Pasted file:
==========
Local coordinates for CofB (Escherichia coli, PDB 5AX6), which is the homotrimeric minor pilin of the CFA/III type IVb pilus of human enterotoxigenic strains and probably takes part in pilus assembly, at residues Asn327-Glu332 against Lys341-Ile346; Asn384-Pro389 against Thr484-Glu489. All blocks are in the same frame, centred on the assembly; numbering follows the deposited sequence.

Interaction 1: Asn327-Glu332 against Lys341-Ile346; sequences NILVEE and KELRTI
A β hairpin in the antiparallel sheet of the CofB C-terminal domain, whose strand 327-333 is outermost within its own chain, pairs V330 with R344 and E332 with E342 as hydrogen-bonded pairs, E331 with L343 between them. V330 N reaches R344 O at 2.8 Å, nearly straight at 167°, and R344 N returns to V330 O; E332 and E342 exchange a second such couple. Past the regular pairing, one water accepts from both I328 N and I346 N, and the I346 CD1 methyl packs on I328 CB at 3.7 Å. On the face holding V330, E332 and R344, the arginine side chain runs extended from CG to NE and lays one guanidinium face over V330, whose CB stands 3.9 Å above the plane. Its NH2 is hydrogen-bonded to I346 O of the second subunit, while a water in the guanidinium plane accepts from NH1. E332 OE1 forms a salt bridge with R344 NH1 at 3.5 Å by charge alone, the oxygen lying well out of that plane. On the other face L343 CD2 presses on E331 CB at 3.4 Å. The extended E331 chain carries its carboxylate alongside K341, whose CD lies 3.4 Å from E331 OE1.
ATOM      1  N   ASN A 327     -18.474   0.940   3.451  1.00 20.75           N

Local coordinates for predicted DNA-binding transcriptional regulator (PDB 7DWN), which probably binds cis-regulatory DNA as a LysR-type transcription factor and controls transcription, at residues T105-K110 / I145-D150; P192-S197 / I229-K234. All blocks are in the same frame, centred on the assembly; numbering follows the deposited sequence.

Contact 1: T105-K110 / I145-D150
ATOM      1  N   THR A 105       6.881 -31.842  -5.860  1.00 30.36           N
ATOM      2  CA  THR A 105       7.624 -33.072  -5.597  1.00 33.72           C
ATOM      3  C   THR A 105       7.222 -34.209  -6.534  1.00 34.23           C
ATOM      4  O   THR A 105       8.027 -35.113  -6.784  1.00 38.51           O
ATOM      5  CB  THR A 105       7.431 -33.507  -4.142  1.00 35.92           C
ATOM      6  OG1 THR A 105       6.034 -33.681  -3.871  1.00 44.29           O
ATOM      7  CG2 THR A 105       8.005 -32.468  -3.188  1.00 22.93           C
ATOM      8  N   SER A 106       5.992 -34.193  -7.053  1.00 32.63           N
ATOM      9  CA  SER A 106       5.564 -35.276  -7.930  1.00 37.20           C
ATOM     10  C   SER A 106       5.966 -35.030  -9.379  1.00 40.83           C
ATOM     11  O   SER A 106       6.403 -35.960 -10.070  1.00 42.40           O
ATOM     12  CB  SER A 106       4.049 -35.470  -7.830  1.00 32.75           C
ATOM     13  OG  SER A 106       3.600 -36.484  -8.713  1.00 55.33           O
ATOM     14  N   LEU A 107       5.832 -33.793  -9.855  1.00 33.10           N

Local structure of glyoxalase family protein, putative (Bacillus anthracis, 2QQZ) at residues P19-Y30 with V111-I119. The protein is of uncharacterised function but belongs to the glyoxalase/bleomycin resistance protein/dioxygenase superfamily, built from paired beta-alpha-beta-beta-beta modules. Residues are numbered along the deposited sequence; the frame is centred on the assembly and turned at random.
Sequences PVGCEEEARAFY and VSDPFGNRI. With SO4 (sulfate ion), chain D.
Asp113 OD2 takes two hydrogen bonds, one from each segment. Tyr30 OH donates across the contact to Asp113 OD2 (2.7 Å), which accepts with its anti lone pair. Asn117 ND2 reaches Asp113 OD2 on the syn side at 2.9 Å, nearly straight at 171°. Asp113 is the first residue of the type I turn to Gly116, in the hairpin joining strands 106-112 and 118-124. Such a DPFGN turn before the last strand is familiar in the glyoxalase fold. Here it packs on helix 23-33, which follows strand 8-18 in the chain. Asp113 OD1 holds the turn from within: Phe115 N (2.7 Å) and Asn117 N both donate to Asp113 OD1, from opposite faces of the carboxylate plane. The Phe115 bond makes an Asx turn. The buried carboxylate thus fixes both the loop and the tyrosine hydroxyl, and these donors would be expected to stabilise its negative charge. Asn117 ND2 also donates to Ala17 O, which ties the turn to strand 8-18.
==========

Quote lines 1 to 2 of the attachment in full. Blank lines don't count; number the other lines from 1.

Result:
Local coordinates for CofB (Escherichia coli, PDB 5AX6), which is the homotrimeric minor pilin of the CFA/III type IVb pilus of human enterotoxigenic strains and probably takes part in pilus assembly, at residues Asn327-Glu332 against Lys341-Ile346; Asn384-Pro389 against Thr484-Glu489. All blocks are in the same frame, centred on the assembly; numbering follows the deposited sequence.

Interaction 1: Asn327-Glu332 against Lys341-Ile346; sequences NILVEE and KELRTI